Last year Thomas Nelson made a splash with Revolve, a glossy version of "the complete New Testament" wrapped in a brightly colored clean-teen magazine, complete with cute models, dating columns, and makeup advice. Teenage girls—who told Nelson's researchers that "the Bible is freaky and we don't read it"—finally had a Bible they could call their own. (Or half a Bible, anyway, since it's hard to call the New Testament "complete" without the 39 books that its own writers constantly quoted.) Those girls, or their parents, made Revolve a bestseller. Once again, through evangelicalism's trademark fusion of mission and marketing, the Word had become fresh.
I thought of those teenage girls when I heard the story of Elizabeth.
Elizabeth is in her late teens. She has shy, laughing eyes as she tells her story on videotape to a patient interviewer. Like the teenage girls who are the target audience for Revolve, she grew up praying, trusting God, and hoping to go to college.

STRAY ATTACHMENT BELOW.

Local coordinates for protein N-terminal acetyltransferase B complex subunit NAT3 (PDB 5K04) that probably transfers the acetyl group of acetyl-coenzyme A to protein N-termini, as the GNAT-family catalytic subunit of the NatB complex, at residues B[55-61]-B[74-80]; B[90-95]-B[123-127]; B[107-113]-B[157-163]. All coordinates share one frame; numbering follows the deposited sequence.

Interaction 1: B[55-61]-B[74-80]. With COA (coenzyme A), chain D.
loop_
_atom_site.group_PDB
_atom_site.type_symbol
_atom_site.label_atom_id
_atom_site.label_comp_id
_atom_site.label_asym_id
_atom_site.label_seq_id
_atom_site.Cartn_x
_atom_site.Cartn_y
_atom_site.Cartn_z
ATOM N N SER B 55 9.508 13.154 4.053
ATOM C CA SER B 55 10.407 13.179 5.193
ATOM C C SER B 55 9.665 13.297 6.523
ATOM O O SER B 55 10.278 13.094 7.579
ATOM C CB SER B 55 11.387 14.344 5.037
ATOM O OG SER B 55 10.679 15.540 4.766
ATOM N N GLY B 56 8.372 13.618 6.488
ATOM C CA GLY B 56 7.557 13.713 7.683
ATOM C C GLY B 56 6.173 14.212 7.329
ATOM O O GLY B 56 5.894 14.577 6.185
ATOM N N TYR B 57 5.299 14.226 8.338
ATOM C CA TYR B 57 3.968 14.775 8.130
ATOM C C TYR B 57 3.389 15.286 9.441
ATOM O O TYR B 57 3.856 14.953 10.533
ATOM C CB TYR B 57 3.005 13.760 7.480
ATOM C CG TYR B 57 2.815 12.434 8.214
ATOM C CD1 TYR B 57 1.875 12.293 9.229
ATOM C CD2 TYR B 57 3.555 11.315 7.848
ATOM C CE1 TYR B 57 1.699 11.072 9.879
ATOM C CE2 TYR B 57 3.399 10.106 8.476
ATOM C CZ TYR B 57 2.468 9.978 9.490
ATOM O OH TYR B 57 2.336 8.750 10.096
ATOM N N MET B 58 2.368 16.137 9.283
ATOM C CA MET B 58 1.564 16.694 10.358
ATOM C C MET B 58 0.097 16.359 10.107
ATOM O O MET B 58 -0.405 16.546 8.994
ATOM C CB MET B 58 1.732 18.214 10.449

But Elizabeth, the daughter of Christian parents, grew up not in America but in a small village in Southeast Asia. When Elizabeth was 16, a relative in her village said she could find a well-paying job in a neighboring country. Eager to help her family and earn money for college, Elizabeth went with the woman, who handed her off to traffickers who shipped her across the border.
There Elizabeth was forcibly confined to a brothel, where for about $250 a man purchased the right to take away her virginity. She was held in the brothel for seven months, where she was raped by customer after customer.
Elizabeth could easily still be in the brothel—as hundreds of thousands of girls are worldwide—if investigators from International Justice Mission (IJM) hadn't rescued her and ...1
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